One of the hardest things for a parent to learn is how much to let go and when. Are my kids old enough to go down to the village shop on their own? Are they safe to walk to school with their pals? Can they get the bus into town? In the days before mobile phones, it was probably harder than it is now. I remember buying one of those message only little devices for my girls but they weren’t very good and probably made me worry more, not less.
In my own childhood days such things were not available and I probably had more freedom at a younger age than I gave my children. I can remember catching a bus with my sister to the centre of town (Dundee) and going swimming at the old pool down by the docks. On one occasion we lost the purse with the bus-fare in it and went and asked a policeman for help. He put his hand in his pocket, produced a 2/- piece (10p) and gave it to us so we could get home safely. I was only 10 years old when we left Dundee.
As a music teacher, there is also a responsibility in knowing when to let go. When you’ve taught your pupil to the best of your ability, to allow them to spread their wings and find another teacher who can help them progress towards greater things is often a wrench and the timing difficult. The first time I did this with a grade 8 cellist, she never did find another teacher with whom she could build a rapport. She tried several but in the end just drifted along on her own abilities until she went off to university to study medicine. So it’s not as easy as “right, off you go, I’ve done my bit” – besides which, I tend to get fond of my pupils (and their families) and it is losing a friend. (It was the Dad of the pupil below who gave me the description “Batty, but beautiful!”)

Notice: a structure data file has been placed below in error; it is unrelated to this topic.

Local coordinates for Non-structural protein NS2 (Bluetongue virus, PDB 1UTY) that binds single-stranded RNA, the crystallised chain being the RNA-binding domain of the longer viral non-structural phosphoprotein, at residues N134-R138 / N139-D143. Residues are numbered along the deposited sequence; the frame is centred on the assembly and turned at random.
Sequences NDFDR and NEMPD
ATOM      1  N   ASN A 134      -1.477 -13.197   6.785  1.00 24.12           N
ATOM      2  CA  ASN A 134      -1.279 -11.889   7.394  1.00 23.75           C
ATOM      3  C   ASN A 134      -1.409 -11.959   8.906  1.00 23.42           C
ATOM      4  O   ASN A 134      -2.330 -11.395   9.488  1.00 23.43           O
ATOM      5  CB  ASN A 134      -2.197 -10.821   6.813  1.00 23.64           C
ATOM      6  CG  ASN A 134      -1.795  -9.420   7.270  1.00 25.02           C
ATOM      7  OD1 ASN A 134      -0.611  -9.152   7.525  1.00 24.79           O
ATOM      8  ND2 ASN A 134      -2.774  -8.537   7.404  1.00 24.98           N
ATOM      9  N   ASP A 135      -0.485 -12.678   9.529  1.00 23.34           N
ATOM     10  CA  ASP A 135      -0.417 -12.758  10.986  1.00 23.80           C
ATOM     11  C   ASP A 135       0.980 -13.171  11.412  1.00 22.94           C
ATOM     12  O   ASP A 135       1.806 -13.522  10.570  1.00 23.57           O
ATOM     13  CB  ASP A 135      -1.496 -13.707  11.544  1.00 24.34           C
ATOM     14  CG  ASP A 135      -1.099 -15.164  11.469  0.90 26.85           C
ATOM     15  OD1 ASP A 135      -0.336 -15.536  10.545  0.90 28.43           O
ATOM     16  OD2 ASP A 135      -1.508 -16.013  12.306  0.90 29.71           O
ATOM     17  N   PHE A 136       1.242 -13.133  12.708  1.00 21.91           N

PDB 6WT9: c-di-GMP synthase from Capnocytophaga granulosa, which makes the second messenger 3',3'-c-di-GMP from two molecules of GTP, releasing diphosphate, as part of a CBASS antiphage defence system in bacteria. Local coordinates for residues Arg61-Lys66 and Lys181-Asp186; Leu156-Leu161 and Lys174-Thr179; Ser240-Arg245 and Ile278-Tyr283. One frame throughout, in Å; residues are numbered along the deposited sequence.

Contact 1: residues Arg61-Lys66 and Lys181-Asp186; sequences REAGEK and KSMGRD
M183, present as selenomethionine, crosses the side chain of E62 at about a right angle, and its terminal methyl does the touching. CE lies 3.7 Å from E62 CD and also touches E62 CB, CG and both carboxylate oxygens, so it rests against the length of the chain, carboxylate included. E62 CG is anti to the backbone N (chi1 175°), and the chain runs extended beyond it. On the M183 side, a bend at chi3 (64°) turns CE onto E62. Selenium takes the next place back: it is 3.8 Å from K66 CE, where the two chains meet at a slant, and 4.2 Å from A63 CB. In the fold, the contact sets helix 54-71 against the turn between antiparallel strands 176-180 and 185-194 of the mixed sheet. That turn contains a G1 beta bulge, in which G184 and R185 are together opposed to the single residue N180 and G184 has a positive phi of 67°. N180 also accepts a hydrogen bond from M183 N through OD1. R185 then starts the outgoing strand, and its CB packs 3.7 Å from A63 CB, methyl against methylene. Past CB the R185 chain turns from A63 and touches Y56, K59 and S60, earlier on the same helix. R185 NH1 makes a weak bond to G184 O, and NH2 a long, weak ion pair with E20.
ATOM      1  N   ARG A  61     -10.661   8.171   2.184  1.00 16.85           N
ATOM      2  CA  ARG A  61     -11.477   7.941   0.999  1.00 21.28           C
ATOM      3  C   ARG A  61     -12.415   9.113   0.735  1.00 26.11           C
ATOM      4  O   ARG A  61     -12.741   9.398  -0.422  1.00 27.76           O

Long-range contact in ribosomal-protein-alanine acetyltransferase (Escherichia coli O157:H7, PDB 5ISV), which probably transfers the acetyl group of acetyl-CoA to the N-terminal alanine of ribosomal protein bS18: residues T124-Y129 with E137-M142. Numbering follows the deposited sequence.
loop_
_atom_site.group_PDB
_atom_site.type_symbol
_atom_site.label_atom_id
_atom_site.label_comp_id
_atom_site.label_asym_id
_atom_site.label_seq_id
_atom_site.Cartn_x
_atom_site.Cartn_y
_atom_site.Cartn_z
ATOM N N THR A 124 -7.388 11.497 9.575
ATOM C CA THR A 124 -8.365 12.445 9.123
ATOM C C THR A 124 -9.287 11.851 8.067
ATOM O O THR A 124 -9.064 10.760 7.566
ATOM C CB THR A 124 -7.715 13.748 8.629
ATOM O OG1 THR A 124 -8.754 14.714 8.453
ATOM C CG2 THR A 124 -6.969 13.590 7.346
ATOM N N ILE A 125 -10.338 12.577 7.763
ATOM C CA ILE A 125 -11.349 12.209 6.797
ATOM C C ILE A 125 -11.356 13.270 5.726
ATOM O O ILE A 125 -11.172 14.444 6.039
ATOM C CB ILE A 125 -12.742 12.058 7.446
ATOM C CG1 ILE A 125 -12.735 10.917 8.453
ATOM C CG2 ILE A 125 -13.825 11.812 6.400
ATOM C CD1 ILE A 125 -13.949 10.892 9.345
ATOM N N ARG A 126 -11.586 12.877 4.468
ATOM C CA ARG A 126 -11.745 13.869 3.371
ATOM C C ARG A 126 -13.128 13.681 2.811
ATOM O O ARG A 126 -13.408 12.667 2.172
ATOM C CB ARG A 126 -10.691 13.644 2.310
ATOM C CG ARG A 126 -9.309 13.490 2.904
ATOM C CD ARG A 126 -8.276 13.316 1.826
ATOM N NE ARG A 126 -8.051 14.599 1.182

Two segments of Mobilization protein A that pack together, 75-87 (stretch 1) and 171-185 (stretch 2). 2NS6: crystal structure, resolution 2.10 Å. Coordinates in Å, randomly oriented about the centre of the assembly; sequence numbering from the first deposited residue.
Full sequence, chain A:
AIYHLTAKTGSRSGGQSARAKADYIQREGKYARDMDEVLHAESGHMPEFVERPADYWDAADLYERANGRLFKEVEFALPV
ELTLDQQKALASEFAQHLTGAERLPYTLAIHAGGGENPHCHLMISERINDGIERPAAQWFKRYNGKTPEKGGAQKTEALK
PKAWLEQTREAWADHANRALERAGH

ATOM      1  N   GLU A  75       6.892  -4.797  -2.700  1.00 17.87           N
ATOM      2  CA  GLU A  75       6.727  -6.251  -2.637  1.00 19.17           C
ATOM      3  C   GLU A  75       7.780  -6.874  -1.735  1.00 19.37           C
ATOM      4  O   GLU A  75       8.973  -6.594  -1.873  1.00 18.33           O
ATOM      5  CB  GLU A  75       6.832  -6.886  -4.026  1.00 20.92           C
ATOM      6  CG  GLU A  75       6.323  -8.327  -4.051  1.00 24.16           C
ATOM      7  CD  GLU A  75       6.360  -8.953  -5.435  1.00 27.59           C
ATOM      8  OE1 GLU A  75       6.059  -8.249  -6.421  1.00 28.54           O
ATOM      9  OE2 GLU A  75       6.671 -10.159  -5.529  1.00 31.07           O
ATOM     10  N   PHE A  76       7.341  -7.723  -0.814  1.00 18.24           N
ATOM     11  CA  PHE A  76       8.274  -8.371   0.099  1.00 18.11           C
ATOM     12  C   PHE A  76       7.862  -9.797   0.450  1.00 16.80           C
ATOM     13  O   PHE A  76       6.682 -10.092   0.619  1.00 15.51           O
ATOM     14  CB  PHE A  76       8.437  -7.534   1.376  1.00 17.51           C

The latest of my students to reach this stage is Amy. I taught her piano from the age of 5 or 6 and then cello. She gave up piano at around grade 3 but kept on with cello, passing her grade 8 just before Christmas. She then found another teacher and I was delighted because she needed a change. I was even more delighted when she then asked me to teach her piano again.
During the Easter holiday, I had a phone call from her. “I’ve got some news!” …..”I’ve been accepted as a Junior Student at the Royal Academy of Music in London!”
Wow! Well done, Amy!
I’m certainly happy to let go for her to do that!